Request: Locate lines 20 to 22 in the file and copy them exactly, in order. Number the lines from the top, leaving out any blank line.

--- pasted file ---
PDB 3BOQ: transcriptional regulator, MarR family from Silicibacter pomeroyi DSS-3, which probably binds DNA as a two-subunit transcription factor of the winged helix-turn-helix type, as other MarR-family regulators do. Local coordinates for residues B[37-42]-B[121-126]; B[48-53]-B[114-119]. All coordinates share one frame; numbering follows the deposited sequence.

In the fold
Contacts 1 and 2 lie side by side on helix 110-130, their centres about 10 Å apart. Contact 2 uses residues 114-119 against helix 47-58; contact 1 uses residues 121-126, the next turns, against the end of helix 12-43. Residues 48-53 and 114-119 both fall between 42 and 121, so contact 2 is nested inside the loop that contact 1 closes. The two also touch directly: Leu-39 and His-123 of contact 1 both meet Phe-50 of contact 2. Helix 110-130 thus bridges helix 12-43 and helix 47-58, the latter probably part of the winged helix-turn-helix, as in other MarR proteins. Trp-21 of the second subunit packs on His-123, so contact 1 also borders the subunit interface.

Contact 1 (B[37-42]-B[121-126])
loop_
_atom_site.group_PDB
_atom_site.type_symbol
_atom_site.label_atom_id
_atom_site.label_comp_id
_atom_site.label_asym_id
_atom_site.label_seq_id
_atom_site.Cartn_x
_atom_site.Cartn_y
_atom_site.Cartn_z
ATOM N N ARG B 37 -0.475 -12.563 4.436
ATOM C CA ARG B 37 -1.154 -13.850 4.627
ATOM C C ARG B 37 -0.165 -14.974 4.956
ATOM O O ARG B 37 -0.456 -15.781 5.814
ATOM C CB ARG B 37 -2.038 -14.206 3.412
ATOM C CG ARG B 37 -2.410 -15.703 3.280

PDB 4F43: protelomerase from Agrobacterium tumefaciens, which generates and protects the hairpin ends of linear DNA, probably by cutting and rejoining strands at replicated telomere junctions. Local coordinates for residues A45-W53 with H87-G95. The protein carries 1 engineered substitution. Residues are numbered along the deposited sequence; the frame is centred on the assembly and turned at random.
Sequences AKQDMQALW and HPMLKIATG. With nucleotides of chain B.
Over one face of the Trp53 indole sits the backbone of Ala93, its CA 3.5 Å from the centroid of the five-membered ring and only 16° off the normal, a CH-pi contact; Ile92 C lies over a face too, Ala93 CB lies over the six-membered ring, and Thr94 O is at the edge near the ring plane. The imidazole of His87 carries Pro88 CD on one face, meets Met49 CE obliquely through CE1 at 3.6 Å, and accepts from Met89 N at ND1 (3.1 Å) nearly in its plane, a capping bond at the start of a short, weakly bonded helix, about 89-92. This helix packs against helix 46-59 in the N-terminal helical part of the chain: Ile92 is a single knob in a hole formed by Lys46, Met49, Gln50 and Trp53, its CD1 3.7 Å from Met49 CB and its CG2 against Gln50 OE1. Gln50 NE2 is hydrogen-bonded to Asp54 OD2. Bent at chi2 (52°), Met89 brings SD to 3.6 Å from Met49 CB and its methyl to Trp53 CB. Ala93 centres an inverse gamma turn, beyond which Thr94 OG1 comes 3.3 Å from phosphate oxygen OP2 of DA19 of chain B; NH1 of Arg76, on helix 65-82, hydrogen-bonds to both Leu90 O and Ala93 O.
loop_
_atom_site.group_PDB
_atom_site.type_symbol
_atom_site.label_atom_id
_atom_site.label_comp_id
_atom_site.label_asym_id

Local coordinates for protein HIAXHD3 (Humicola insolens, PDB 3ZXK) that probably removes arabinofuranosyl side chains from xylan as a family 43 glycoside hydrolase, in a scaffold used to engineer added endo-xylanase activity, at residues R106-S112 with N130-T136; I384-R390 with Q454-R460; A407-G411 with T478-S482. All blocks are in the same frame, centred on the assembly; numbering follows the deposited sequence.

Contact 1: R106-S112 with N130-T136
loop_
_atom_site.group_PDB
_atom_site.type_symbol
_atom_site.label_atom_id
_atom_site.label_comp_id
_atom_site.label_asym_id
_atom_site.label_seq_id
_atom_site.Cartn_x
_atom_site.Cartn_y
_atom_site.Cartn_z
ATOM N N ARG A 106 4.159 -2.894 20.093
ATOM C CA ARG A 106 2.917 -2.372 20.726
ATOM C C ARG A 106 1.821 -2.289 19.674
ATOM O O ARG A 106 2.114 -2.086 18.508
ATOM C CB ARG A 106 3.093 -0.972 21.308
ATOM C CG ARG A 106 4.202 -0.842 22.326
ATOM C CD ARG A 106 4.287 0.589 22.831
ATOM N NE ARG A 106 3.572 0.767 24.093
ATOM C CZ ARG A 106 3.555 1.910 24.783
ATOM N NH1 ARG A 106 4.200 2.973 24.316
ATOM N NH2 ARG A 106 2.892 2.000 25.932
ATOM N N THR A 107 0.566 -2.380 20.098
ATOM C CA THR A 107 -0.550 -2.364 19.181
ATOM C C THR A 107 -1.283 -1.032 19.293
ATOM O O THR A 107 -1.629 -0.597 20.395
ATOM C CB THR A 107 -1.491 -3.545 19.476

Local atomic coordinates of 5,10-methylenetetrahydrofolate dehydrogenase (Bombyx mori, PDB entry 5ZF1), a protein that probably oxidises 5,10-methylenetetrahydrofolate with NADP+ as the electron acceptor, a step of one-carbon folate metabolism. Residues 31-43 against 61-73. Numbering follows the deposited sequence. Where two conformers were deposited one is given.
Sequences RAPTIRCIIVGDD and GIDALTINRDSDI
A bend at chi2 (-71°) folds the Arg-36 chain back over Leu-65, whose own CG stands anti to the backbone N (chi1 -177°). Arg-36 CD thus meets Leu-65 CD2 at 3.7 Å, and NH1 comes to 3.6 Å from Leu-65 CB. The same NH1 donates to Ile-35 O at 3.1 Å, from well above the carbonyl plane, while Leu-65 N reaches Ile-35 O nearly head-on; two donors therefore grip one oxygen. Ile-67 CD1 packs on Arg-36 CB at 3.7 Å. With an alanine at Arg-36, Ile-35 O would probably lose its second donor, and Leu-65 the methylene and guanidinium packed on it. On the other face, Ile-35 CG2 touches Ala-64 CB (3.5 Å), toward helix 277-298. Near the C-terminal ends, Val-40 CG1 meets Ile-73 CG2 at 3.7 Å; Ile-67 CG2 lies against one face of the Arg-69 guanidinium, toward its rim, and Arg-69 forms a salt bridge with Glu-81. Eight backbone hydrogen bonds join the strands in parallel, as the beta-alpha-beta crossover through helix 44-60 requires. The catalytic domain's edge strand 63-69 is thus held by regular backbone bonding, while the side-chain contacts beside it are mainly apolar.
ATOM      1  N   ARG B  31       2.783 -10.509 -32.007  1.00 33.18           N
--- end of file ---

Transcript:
ATOM C CG ARG B 37 -2.410 -15.703 3.280

PDB 4F43: protelomerase from Agrobacterium tumefaciens, which generates and protects the hairpin ends of linear DNA, probably by cutting and rejoining strands at replicated telomere junctions. Local coordinates for residues A45-W53 with H87-G95. The protein carries 1 engineered substitution. Residues are numbered along the deposited sequence; the frame is centred on the assembly and turned at random.
Sequences AKQDMQALW and HPMLKIATG. With nucleotides of chain B.